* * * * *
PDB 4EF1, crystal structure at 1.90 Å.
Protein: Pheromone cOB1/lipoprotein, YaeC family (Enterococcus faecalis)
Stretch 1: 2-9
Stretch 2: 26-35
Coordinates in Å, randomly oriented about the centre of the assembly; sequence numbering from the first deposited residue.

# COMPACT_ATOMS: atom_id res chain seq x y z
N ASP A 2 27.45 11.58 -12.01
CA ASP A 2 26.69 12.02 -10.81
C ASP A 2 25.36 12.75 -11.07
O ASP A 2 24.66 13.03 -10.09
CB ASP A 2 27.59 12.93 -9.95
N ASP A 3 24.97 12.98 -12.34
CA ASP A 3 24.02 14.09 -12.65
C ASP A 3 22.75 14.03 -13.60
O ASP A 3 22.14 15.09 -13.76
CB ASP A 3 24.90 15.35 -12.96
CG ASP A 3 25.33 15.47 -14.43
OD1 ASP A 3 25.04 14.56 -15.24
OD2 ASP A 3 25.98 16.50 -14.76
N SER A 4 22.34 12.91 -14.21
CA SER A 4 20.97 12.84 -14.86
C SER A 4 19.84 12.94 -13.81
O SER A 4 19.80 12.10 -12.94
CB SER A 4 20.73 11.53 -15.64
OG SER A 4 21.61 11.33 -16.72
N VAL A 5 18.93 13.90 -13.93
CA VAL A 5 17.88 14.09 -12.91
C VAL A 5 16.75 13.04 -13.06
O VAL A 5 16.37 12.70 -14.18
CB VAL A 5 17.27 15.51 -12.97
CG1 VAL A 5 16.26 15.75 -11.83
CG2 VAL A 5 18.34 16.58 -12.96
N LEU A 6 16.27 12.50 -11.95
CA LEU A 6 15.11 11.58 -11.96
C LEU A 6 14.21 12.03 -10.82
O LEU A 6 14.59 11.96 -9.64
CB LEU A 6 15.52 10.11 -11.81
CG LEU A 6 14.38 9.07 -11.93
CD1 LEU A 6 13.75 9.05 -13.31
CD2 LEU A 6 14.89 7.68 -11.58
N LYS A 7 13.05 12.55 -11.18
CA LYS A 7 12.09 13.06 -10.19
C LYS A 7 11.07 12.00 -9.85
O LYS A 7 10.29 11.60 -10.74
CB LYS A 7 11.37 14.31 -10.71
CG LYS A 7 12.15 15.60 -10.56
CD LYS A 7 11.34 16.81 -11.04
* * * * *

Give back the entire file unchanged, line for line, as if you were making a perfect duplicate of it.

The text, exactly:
PDB 4EF1, crystal structure at 1.90 Å.
Protein: Pheromone cOB1/lipoprotein, YaeC family (Enterococcus faecalis)
Stretch 1: 2-9
Stretch 2: 26-35
Coordinates in Å, randomly oriented about the centre of the assembly; sequence numbering from the first deposited residue.

# COMPACT_ATOMS: atom_id res chain seq x y z
N ASP A 2 27.45 11.58 -12.01
CA ASP A 2 26.69 12.02 -10.81
C ASP A 2 25.36 12.75 -11.07
O ASP A 2 24.66 13.03 -10.09
CB ASP A 2 27.59 12.93 -9.95
N ASP A 3 24.97 12.98 -12.34
CA ASP A 3 24.02 14.09 -12.65
C ASP A 3 22.75 14.03 -13.60
O ASP A 3 22.14 15.09 -13.76
CB ASP A 3 24.90 15.35 -12.96
CG ASP A 3 25.33 15.47 -14.43
OD1 ASP A 3 25.04 14.56 -15.24
OD2 ASP A 3 25.98 16.50 -14.76
N SER A 4 22.34 12.91 -14.21
CA SER A 4 20.97 12.84 -14.86
C SER A 4 19.84 12.94 -13.81
O SER A 4 19.80 12.10 -12.94
CB SER A 4 20.73 11.53 -15.64
OG SER A 4 21.61 11.33 -16.72
N VAL A 5 18.93 13.90 -13.93
CA VAL A 5 17.88 14.09 -12.91
C VAL A 5 16.75 13.04 -13.06
O VAL A 5 16.37 12.70 -14.18
CB VAL A 5 17.27 15.51 -12.97
CG1 VAL A 5 16.26 15.75 -11.83
CG2 VAL A 5 18.34 16.58 -12.96
N LEU A 6 16.27 12.50 -11.95
CA LEU A 6 15.11 11.58 -11.96
C LEU A 6 14.21 12.03 -10.82
O LEU A 6 14.59 11.96 -9.64
CB LEU A 6 15.52 10.11 -11.81
CG LEU A 6 14.38 9.07 -11.93
CD1 LEU A 6 13.75 9.05 -13.31
CD2 LEU A 6 14.89 7.68 -11.58
N LYS A 7 13.05 12.55 -11.18
CA LYS A 7 12.09 13.06 -10.19
C LYS A 7 11.07 12.00 -9.85
O LYS A 7 10.29 11.60 -10.74
CB LYS A 7 11.37 14.31 -10.71
CG LYS A 7 12.15 15.60 -10.56
CD LYS A 7 11.34 16.81 -11.04